After the passing of 1st Signal Brigade's Noncommissioned Officer's Sword, Fredenburgh spoke about the impact that Curry had as his senior enlisted advisor for the last two years as the brigade's command sergeant major. Fredenburgh said, "The achievements the 1st Signal Brigade was able to accomplish under Command Sgt. Maj. Curry's tenure clearly reflect the 'lead from the front' attitude that he had."
"Serving as the command sergeant major of the largest and only theater tactical signal brigade consisting of more than 2,000 Soldiers, civilians and Korean Augmentations to the U.S. Army (KATUSAs), Command Sgt. Maj. Curry directly supported over 20,000 personnel of the United Nations Command, Combined Forces Command, United States Forces Korea, as well as the Eighth Army during armistice in the Republic of Korea," Fredenburgh said.
"Command Sgt. Maj. Curry, as the senior enlisted advisor, my right-arm, my battle buddy, provided candid advice, guidance and counsel which greatly strengthened our team," Fredenburgh added. "As you enter the next chapter of your Army career, I want you to know that you had an undeniable impact on the Korean theater of operations and you've been a great battle and will be missed."
Fredenburgh then went on to speak about Frye. "I would now like to welcome an equally talented leader, Command Sgt. Maj. Frye," Fredenburgh said. "Command Sgt. Maj. Frye brings a wealth of knowledge and tactical experience to this brigade. He is a proven leader and I have no doubt that he will continue to build upon the foundation laid by his predecessors. Soldiers of the 1st Signal Brigade can rest assured that you are getting a command sergeant major with a track record of success who is ready to take on new challenges."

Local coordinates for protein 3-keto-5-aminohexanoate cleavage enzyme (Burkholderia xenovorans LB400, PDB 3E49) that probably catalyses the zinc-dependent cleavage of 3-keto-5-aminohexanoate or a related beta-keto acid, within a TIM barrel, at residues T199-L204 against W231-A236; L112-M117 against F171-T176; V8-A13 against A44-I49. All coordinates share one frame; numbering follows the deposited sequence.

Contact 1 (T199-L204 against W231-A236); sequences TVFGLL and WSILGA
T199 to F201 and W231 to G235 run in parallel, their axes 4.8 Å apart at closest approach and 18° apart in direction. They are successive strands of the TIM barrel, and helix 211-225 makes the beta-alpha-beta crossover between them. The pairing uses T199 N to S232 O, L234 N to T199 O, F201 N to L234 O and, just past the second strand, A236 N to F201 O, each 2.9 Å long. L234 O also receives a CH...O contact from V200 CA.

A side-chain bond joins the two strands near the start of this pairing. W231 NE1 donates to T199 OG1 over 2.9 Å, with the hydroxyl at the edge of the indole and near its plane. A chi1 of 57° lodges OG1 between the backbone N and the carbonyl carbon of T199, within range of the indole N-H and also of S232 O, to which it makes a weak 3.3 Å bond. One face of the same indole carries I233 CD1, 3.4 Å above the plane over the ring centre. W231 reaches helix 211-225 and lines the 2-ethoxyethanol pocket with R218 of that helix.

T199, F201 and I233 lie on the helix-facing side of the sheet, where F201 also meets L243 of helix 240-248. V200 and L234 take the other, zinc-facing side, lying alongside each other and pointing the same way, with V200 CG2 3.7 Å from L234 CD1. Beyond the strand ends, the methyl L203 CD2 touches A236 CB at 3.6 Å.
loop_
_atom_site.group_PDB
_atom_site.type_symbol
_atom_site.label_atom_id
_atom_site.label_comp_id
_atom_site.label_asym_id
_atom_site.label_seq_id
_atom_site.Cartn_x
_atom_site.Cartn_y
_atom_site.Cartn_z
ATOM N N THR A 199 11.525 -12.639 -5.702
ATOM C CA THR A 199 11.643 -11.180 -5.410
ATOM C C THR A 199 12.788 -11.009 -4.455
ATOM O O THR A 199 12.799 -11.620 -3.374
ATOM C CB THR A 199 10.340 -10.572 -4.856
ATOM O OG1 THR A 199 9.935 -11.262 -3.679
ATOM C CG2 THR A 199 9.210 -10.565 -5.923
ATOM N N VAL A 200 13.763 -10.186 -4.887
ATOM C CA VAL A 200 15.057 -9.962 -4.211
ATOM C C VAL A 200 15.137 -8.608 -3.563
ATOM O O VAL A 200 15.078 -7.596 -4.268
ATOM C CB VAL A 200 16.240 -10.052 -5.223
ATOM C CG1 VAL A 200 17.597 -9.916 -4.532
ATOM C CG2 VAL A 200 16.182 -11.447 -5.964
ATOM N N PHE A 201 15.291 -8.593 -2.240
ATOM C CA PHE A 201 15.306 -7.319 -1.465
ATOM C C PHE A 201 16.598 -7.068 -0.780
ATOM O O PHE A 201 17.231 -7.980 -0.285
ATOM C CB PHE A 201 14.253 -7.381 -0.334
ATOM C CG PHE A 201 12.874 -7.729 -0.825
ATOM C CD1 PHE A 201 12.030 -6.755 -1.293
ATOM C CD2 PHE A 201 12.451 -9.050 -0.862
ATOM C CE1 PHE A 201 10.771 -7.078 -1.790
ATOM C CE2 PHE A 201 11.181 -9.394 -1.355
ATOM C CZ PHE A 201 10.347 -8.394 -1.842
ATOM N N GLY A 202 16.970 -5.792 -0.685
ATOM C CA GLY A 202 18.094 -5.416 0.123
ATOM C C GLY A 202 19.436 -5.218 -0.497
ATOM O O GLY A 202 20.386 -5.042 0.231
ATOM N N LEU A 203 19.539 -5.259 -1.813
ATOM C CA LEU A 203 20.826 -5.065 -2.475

Curry took the podium next and said, "Today marks a significant day in my life as I complete the most challenging and rewarding assignment of my career. It has truly been a great and humbling experience. Just 24 months ago, I accepted the responsibility to totally commit myself to the men, women, families and civilians of this great organization. Today marks the end of my tenure, but not of my commitment."
Curry then addressed his commander. "Col. Fredenburgh, it has been a great ride over the last two years," Curry said. "Thank you for having the confidence in me to serve as the command sergeant major. Thank you for always supporting me, being a true friend and a great mentor. I look forward to serving with you in the near future."
Curry then said his final goodbyes and spoke highly of Frye. "The only easy part of leaving the mighty 'Voice of the ROK,' 1st Signal Brigade is knowing that I am leaving the Brigade in the absolute capable hands of Command Sergeant Major Andy Frye," Curry said. "You are the right leader at the right time and I have no doubt you will lead the brigade and build on the many significant accomplishments already achieved."
Curry will become the next command sergeant major for 311th Signal Command in Hawaii.
Frye, a Rich Valley, Va. native, enlisted in the Army in 1985 and attended Basic Training at Fort Dix, N.J. He was awarded the 31K military occupational specialty, Combat Signalman, after completing Advanced Individual Training at Fort Gordon.
Working in every enlisted leadership position from assignments at Fort Lewis, Wash., Bamberg, Germany, Fort Knox, Fort Campbell, Ky. and multiple deployments to Iraq and Afghanistan in support of Operation Desert Storm, Iraqi Freedom and Enduring Freedom, Frye brings plenty of experience and wisdom to the 1st Signal Brigade. He has completed all levels of the Noncommissioned Officers Education System and holds a bachelor's in Criminal Justice from Troy University. Frye's awards and decorations include three Bronze Stars and Meritorious Service Medals.
"Words cannot express how deeply honored I feel to assume this responsibility," Frye said. "The 1st Signal Brigade has a proud history and an impeccable reputation throughout the Signal Regiment and the entire Army and I am thrilled to now be a part of it. This is a privilege that I do not take lightly. I promise that I will do my best to uphold the standards and traditions."